Attorneys for LPL Financial broker Lance Browning refiled a lawsuit Friday seeking damages from Ohio National's surprise decision to cut trail commissions on certain variable annuities.
The amended lawsuit is part of a strategy to refocus away from the class-action request to individual lawsuits, explained Dennis J. Concilla of Carlile, Patchen & Murphy, a Columbus, Ohio law firm.
Class-action lawsuits can "take years" to resolve, Concilla said, so the firm will be filing several additional lawsuits on behalf of individual brokers who will claim financial loss from Ohio National's decision to end trail commissions on certain VAs. Concilla did not know how many lawsuits will be filed.
"We certainly have a number of them from different firms," he said. "Each case may be a little different depending on the individual agreement the broker signed."
Meanwhile, Ohio National attorneys have asked the Southern District of Ohio court to dismiss Browning's lawsuit. The insurer accused Browning of making "a grab bag of claims" to which he "is neither a party nor a third-party beneficiary."
An LPL broker based in Whitehouse, Texas, Browning sold annuities with Morgan Keegan and UBS/Paine Webber prior to joining LPL in 2012, court documents say. He has sold more than 100 annuities with trailing commissions that yield him $89,000 annually.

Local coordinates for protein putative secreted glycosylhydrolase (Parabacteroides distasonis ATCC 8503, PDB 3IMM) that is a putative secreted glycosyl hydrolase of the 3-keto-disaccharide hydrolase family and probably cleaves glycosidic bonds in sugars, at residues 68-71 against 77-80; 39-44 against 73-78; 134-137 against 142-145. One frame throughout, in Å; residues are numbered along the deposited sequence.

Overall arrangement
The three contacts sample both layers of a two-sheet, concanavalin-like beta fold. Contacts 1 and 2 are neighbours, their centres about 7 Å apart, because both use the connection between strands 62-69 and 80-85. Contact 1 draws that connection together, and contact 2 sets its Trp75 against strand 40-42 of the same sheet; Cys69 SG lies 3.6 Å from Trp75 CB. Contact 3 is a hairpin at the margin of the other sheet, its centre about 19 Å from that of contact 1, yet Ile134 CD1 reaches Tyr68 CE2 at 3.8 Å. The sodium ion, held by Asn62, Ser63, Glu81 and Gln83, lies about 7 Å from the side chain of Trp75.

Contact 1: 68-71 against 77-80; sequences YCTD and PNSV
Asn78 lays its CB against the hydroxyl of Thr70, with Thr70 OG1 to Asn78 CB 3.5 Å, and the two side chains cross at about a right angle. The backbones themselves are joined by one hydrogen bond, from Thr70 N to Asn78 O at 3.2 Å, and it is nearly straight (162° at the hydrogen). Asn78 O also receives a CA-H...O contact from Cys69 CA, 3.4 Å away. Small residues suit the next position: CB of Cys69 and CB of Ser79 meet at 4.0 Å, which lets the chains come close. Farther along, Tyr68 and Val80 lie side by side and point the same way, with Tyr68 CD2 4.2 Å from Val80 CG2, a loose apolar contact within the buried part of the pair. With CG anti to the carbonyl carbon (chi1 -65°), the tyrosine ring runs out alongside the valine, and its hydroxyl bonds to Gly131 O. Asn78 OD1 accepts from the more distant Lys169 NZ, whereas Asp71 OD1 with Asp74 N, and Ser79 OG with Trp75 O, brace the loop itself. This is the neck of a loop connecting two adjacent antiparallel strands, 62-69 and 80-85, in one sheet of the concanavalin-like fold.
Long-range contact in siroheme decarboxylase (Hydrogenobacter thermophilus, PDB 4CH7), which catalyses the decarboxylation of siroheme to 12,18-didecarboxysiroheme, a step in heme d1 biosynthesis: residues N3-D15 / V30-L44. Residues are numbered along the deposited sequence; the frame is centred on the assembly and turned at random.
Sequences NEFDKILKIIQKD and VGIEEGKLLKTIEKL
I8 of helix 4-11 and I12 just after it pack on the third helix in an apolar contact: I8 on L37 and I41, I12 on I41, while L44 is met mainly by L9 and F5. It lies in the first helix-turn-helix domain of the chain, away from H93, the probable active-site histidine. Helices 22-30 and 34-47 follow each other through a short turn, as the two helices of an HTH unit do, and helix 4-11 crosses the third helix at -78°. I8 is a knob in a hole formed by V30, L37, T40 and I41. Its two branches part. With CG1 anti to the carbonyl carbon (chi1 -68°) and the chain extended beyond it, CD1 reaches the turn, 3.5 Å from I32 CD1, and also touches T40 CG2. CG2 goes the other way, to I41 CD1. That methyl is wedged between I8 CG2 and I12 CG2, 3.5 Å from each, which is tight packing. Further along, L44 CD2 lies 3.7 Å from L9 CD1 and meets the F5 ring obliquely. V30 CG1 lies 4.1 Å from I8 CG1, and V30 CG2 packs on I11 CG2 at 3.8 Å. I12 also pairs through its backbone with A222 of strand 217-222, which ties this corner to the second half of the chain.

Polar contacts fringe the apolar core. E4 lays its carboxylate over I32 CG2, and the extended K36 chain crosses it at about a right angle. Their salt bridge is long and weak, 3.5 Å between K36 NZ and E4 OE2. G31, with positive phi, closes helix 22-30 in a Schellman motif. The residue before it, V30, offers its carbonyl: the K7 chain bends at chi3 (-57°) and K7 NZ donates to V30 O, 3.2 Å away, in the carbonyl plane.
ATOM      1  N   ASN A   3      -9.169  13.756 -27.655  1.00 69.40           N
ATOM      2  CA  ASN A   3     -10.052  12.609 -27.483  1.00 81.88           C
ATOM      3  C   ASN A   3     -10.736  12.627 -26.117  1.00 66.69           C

Browning's class-action lawsuit claims Ohio National is guilty of "breach of contract" and "unjust enrichment," among other claims.
Ohio National, represented by Zeiger, Tigges & Little, a Columbus, Ohio law firm, said its contracts are with the broker-dealer, not the broker.
Ohio National informed broker-dealers in a Sept. 28 letter that it would terminate "any and all servicing agreements" on Dec. 13. That means all compensation, specifically trail commissions, stopped on that date.
The decision is believed to be the first of its kind in the industry and affects variable annuity contracts purchased with a guaranteed minimum income benefit rider. The GMIB is appealing to clients looking for guaranteed income in retirement.
Ohio National distributes life and annuities through an independent producing general agent channel with about 11,000 agents, and through a career agency channel with about 4,000 agents, the company said. Career agents are apparently unaffected by the decision to stop paying trails on VAs with a GMIB.
InsuranceNewsNet Senior Editor John Hilton has covered business and other beats in more than 20 years of daily journalism. John may be reached at [email protected].